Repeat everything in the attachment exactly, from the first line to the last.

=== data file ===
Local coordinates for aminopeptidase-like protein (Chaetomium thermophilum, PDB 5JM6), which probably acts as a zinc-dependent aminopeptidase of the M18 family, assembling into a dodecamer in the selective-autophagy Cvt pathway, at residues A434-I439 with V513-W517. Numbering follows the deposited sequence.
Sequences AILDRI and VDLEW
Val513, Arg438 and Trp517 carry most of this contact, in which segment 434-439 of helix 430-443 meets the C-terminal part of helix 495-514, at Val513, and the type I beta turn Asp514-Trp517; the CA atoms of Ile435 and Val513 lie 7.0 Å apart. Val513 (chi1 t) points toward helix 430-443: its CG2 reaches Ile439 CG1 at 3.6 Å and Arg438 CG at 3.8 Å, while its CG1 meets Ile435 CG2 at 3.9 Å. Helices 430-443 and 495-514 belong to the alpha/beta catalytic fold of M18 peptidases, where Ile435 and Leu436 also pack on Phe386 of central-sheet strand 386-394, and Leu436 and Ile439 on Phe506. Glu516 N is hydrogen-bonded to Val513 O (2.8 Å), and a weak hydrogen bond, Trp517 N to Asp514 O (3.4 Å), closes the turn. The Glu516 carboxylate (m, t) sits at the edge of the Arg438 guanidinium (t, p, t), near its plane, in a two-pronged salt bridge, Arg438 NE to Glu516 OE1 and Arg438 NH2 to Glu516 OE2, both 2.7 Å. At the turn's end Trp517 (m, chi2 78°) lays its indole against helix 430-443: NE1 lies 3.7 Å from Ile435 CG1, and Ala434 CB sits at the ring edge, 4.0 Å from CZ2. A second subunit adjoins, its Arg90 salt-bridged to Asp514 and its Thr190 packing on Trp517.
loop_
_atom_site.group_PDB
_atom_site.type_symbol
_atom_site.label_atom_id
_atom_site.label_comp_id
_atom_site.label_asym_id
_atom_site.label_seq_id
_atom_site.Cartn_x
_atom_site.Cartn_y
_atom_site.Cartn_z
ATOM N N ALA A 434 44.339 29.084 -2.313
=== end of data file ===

Local coordinates for aminopeptidase-like protein (Chaetomium thermophilum, PDB 5JM6), which probably acts as a zinc-dependent aminopeptidase of the M18 family, assembling into a dodecamer in the selective-autophagy Cvt pathway, at residues A434-I439 with V513-W517. Numbering follows the deposited sequence.
Sequences AILDRI and VDLEW
Val513, Arg438 and Trp517 carry most of this contact, in which segment 434-439 of helix 430-443 meets the C-terminal part of helix 495-514, at Val513, and the type I beta turn Asp514-Trp517; the CA atoms of Ile435 and Val513 lie 7.0 Å apart. Val513 (chi1 t) points toward helix 430-443: its CG2 reaches Ile439 CG1 at 3.6 Å and Arg438 CG at 3.8 Å, while its CG1 meets Ile435 CG2 at 3.9 Å. Helices 430-443 and 495-514 belong to the alpha/beta catalytic fold of M18 peptidases, where Ile435 and Leu436 also pack on Phe386 of central-sheet strand 386-394, and Leu436 and Ile439 on Phe506. Glu516 N is hydrogen-bonded to Val513 O (2.8 Å), and a weak hydrogen bond, Trp517 N to Asp514 O (3.4 Å), closes the turn. The Glu516 carboxylate (m, t) sits at the edge of the Arg438 guanidinium (t, p, t), near its plane, in a two-pronged salt bridge, Arg438 NE to Glu516 OE1 and Arg438 NH2 to Glu516 OE2, both 2.7 Å. At the turn's end Trp517 (m, chi2 78°) lays its indole against helix 430-443: NE1 lies 3.7 Å from Ile435 CG1, and Ala434 CB sits at the ring edge, 4.0 Å from CZ2. A second subunit adjoins, its Arg90 salt-bridged to Asp514 and its Thr190 packing on Trp517.
loop_
_atom_site.group_PDB
_atom_site.type_symbol
_atom_site.label_atom_id
_atom_site.label_comp_id
_atom_site.label_asym_id
_atom_site.label_seq_id
_atom_site.Cartn_x
_atom_site.Cartn_y
_atom_site.Cartn_z
ATOM N N ALA A 434 44.339 29.084 -2.313